Speaking of that Senate campaign, Crowley's current favorite son (sorry John Breaux, you'll be losing that title now that you're retiring. At least it's not Edwin W. Edwards any more) will be making his intent to run for Senate official tomorrow on the steps of the Acadia Parish courthouse tomorrow morning. If the weather clears up a little between now and then, yours truly will be making the short trip down I-10 to get a first hand look at the spectacle.

Goodbye jobs 

It looks like the $33 million promise wasn't enough to keep State Farm's operation center in placid Monroe. The insurance company plans to close it's doors by the fall of 2005.

I wasn't very optimistic about this deal actually convincing the State Farm execs to change a decision that they had already made, but that doesn't mean that I can't be disappointed that yet another major employer is leaving the state. It's just another reminder about how far we have to go. Here's Blanco's reaction:

"It's certainly an unfortunate decision, and I certainly share the disappointment of the people in northeast Louisiana," Blanco said at an afternoon news conference in Baton Rouge

Hopefully the legislative session will bring her more success.

Remember your source 

Looks like Drudge is trying to stroke the liberal hopes a little bit that CIA director Tenet is going to make a big speech tomorrow trashing Bush and defending the CIA intelligence capabilities. Look for more obfuscation and little substance from the CIA director. He's played it middle of the road from day one, and he won't stick his neck out either way tomorrow. That's just my worthless opinion, though. All I mean to say is that people concerned about Bush's lack of commitment to the truth probably shouldn't get too excited by Drudge's "developing" stories.

Sharpton almost back 

[sarcasm]It looks like I may have someone to vote for in our March 9 primary after all.[/sarcasm] Al Sharpton's campaign has filed suit to get on the Louisiana ballot.

The whole story of his inability to get his check in on time is a bit of a comedy, but from what I understand, courts generally rule in favor of the candidate in these matters so long as it's not prohibitively expensive and fair to other potential candidates who might have been left off the ballot (there are none in this case).

Unsurprisingly, McKeithen took a typical Tucker Carlson cheap shot at the candidate:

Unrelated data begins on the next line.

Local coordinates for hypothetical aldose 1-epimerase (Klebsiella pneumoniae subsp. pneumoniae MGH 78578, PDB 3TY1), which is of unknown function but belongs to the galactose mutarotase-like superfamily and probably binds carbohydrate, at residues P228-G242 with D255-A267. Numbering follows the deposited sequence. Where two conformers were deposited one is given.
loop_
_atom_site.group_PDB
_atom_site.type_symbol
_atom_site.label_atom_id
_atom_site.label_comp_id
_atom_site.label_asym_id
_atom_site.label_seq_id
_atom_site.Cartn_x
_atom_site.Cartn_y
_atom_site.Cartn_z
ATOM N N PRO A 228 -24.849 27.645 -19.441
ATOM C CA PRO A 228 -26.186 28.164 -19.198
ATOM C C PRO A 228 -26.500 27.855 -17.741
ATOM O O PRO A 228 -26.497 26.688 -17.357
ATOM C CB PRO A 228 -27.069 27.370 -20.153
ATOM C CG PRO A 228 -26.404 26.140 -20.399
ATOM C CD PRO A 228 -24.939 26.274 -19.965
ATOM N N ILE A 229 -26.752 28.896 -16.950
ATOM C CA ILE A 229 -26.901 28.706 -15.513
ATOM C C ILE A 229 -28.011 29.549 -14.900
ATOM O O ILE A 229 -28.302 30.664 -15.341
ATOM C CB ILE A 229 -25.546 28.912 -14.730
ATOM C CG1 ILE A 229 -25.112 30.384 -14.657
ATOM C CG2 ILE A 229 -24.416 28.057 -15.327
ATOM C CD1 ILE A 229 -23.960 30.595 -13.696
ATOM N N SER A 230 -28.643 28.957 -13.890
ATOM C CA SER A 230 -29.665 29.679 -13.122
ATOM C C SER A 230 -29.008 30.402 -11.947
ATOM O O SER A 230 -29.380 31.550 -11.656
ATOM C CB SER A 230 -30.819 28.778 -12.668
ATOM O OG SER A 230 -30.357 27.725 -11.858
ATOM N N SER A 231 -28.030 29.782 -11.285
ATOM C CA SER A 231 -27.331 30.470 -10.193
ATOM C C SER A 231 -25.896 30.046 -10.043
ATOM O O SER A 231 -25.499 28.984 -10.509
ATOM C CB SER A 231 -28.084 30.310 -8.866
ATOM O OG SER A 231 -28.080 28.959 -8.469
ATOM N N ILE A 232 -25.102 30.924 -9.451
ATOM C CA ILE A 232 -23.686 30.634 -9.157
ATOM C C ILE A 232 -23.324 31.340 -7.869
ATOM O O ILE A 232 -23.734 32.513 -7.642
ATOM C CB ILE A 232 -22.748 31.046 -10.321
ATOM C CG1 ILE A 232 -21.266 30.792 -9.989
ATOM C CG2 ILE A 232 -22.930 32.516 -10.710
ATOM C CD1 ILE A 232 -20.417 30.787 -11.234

McKeithen said he was disappointed Sharpton's campaign couldn't correct its problems in time to get him on the ballot.

"I was looking forward to his candidacy because he is such an entertaining figure. He's certainly the most entertaining among the Democratic candidates," McKeithen said.

IOW, "I wish I could have let the minstrel show come into town; those darkies sure are funny."

LA budget news 

Gov. Blanco told health care providers yesterday that the state hospital system wouldn't be asked to bear the brunt of the budget cuts this year. This is grand talk, but it's unclear how she expects to spread the cuts around considering how many budget priorities are enumerated as amendments to our state's constitution. I hope she can do it, but she didn't go into specifics in this address, and governors have made this promise before. It's not the right time for it now, but at some point this state is dying for another constitutional convention.

More reasons to like the new gov 

Marsha Shuler has an interesting piece about Kathleen Blanco's remarks to the Louisiana Legislative Women's Caucus this weekend. You should really read the whole thing, but I'll try and get to the things that I'm so impressed with by my selective quoting abilities.

"Mary [Landrieu] kept pestering (then-Speaker) John Alario for a caucus room," Blanco said.

Alario said there were not enough women lawmakers to justify an office with taxpayer-funded staff.

They needed to be at least 10 strong.

Blanco tried a little humor to push their cause along, gathering up roses from a Camelot Club outing and giving one to each of about two dozen male lawmakers, who got feminized names and induction into the "Hall of Dames."

Among them was Alario, who joked they could have a bathroom meeting place.

The point was made, Blanco said.

"The next year we got a room."


"There are no real issues that are not issues that affect women.

Blanco said a lot of male lawmakers wanted the pro-tem jobs in the House and Senate. "But I thought it was important to make an early statement and a strong statement" about the confidence she has in women.

Both No. 2 leaders in the House and Senate are female.

"I don't think I'm going to regret it," she said.

This doesn't seem like much, but I like that Blanco is unapologetic about her desire to see women achieve more influence in state government. It's easy to forget in today's day and age that a boy's club mentality is very much alive and well in this state. You need look no further than former Gov. Foster's remarks on his radio show to understand how little respect many of the older politicians in this state have for female lawmakers. The only way to push this bacwardness by the wayside is to give women a higher profile in the state, and Blanco is ready to do that.

Oh yeah, and she's already criticizing President Bush, which is nearly always a way to endear yourself to this humble blogger.

Justification for resignation 

With the MPAA eyeing John Breaux as their new frontrunner for their lobbying arm, it looks like Breaux is finding more cover to justify his early resignation from the Senate. Especially with the high-profile fall from grace that Billy Tauzin is in the middle of right now. Breaux, though the conflicts are very different, could say that he doesn't feel that it's fair to the Louisiana people that he should be involved in negotiations for a very big lobbying job when he's supposed to be representing the people (it would be the right thing to do anyway). Then Blanco could appoint her (or Breaux's) handpicked Democrat early enough for him to get a big leg up on David Vitter. This probably won't happen, but a guy can dream.